Group sues to protect Mark Twain's 'celebrated jumping frog'

A conservation group with offices in San Francisco sued the U.S. Fish and Wildlife Service in federal court here today in a bid to reverse a decision that dramatically reduced the designated critical habitat for the California frog made famous by Mark Twain.

The lawsuit by the Center for Biological Diversity concerns the California red-legged frog, the amphibian in Twain's 1865 story about “The Celebrated Jumping Frog of Calaveras County.”

The frog was listed as a threatened species by the wildlife service in 1996.

In a decision last year, the agency reduced the designated critical habitat for the frog from 4.1 million acres to approximately 450,000 acres.

The center's lawsuit claims the decision violated the U.S. Endangered Species Act because it was based on improper influence by former Interior Department Deputy Assistant Secretary Julie MacDonald rather than on scientific data.

The suit is one of several filed by the center and other groups in various courts today challenging habitat reductions for 13 endangered or threatened species in Oregon, California, New Mexico and North Carolina.

Al Donner, assistant field superintendent for the wildlife service's Sacramento office, said the agency has already begun a re-evaluation of the frog's habitat at the direction of service Director H. Dale Hall.

Donner said, “We're working on it” and said the agency hopes to have a revised habitat proposal by September.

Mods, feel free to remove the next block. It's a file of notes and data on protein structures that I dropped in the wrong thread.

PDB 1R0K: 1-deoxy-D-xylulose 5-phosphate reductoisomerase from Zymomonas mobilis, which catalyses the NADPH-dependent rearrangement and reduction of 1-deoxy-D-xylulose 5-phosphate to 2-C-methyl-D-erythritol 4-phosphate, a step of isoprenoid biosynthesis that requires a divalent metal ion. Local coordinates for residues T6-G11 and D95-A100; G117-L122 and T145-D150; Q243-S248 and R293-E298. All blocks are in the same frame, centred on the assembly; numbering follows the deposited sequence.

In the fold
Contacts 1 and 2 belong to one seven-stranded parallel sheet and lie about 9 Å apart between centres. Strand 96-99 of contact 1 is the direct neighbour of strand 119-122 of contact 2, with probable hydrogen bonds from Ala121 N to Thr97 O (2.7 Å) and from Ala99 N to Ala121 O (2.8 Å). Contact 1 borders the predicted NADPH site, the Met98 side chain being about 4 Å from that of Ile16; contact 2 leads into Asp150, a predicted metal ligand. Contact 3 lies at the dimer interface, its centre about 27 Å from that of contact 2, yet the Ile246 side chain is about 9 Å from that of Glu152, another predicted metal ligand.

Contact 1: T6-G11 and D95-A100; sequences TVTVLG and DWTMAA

Hall in July ordered a re-evaluation of seven FWS decisions, including the frog habitat determination, after an investigation of what Hall described as possible “inappropriate influence” by MacDonald, who resigned her Interior Department position in May.

Jeff Miller, a spokesman for the Center for Biological Diversity, said the group filed the suit despite the re-evaluation “to ensure that the issue is addressed” and that the decision is based on the best scientific data available, as required by the law.

Erin Tobin, an Earthjustice lawyer representing the group, said, “We're headed back to court not only to protect Mark Twain's celebrated jumping frog, but also to protect the scientific integrity of the endangered species program.”

The frog's habitat once extended from the California coast as far north as Marin County through the Central Valley to the foothills of the Sierra Nevada. It has lost 70 percent of that habitat as a result of agriculture, urbanization, mining, logging and grazing, according to the lawsuit.

Critical habitat is defined in the Endangered Species Act as the geographic area needed for the recovery of a threatened or endangered species.

The law prohibits federal agencies from taking any action that could destroy or adversely modify the designated habitat.

While the law doesn't affect most private property, it does cover federal lands such as national forests, projects on public or private land that get federal funds, and wetland areas that need a federal permit for development, Miller said.

Miller said the critical habitat designation is “the most stringent protection” provided by the Endangered Species Act after a species is classified as threatened or endangered.

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